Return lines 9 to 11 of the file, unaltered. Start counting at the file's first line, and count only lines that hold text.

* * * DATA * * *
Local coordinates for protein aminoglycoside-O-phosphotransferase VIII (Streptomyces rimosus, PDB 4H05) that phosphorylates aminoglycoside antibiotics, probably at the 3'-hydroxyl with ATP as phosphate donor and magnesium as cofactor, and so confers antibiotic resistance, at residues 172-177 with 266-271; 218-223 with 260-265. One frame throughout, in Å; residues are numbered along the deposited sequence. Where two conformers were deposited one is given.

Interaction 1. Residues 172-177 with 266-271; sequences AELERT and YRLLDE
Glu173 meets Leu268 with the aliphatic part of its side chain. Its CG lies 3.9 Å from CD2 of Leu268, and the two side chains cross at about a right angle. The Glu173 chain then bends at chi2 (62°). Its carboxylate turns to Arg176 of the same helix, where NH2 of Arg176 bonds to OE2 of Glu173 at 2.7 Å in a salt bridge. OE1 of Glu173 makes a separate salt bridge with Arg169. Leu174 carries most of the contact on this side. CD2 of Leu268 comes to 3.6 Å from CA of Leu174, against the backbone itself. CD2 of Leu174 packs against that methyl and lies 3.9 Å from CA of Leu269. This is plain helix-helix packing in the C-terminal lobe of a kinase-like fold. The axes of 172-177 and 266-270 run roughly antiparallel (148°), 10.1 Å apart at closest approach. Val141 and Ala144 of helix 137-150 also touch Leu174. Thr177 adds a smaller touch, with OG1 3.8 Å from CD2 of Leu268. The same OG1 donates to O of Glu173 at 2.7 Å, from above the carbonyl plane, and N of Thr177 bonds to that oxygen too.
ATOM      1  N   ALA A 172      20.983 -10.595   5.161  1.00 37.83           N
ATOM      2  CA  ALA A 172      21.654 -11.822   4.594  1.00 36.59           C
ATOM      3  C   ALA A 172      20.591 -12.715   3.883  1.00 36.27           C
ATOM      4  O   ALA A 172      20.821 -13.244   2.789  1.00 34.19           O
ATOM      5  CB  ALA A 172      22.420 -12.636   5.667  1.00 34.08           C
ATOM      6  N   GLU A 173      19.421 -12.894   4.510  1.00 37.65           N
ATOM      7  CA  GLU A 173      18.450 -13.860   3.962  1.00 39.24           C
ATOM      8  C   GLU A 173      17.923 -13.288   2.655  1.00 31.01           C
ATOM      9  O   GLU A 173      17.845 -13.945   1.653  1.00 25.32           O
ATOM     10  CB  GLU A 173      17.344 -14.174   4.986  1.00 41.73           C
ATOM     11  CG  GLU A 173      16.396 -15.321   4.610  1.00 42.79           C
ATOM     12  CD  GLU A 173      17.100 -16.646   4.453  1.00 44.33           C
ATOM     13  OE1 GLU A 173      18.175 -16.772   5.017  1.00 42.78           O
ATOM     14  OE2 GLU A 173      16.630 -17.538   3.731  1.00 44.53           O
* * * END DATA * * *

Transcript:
ATOM      6  N   GLU A 173      19.421 -12.894   4.510  1.00 37.65           N
ATOM      7  CA  GLU A 173      18.450 -13.860   3.962  1.00 39.24           C
ATOM      8  C   GLU A 173      17.923 -13.288   2.655  1.00 31.01           C